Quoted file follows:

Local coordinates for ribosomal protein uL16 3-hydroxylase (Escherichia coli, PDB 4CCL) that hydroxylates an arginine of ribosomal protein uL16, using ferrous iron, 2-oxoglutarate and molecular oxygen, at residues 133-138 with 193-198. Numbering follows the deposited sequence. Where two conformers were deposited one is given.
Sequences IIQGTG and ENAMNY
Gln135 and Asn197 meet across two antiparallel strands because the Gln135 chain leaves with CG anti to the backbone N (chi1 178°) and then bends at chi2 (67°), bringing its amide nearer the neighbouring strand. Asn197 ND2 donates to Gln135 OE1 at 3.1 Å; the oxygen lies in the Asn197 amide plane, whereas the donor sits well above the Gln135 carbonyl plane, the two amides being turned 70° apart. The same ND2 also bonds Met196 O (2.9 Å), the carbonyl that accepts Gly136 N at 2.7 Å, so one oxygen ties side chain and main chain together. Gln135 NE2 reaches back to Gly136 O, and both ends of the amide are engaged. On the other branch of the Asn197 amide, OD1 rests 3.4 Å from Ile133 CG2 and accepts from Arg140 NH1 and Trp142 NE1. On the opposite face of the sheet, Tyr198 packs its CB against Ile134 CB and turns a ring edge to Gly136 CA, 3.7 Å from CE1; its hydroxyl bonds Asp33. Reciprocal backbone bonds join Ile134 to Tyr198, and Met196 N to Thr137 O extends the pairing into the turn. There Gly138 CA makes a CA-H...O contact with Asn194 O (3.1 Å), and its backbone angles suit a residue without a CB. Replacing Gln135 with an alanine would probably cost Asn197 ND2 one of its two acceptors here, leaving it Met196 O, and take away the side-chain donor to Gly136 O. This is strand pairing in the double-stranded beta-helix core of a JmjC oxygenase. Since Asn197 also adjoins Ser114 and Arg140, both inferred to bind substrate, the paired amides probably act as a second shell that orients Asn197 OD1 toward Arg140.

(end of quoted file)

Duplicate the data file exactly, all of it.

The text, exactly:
Local coordinates for ribosomal protein uL16 3-hydroxylase (Escherichia coli, PDB 4CCL) that hydroxylates an arginine of ribosomal protein uL16, using ferrous iron, 2-oxoglutarate and molecular oxygen, at residues 133-138 with 193-198. Numbering follows the deposited sequence. Where two conformers were deposited one is given.
Sequences IIQGTG and ENAMNY
Gln135 and Asn197 meet across two antiparallel strands because the Gln135 chain leaves with CG anti to the backbone N (chi1 178°) and then bends at chi2 (67°), bringing its amide nearer the neighbouring strand. Asn197 ND2 donates to Gln135 OE1 at 3.1 Å; the oxygen lies in the Asn197 amide plane, whereas the donor sits well above the Gln135 carbonyl plane, the two amides being turned 70° apart. The same ND2 also bonds Met196 O (2.9 Å), the carbonyl that accepts Gly136 N at 2.7 Å, so one oxygen ties side chain and main chain together. Gln135 NE2 reaches back to Gly136 O, and both ends of the amide are engaged. On the other branch of the Asn197 amide, OD1 rests 3.4 Å from Ile133 CG2 and accepts from Arg140 NH1 and Trp142 NE1. On the opposite face of the sheet, Tyr198 packs its CB against Ile134 CB and turns a ring edge to Gly136 CA, 3.7 Å from CE1; its hydroxyl bonds Asp33. Reciprocal backbone bonds join Ile134 to Tyr198, and Met196 N to Thr137 O extends the pairing into the turn. There Gly138 CA makes a CA-H...O contact with Asn194 O (3.1 Å), and its backbone angles suit a residue without a CB. Replacing Gln135 with an alanine would probably cost Asn197 ND2 one of its two acceptors here, leaving it Met196 O, and take away the side-chain donor to Gly136 O. This is strand pairing in the double-stranded beta-helix core of a JmjC oxygenase. Since Asn197 also adjoins Ser114 and Arg140, both inferred to bind substrate, the paired amides probably act as a second shell that orients Asn197 OD1 toward Arg140.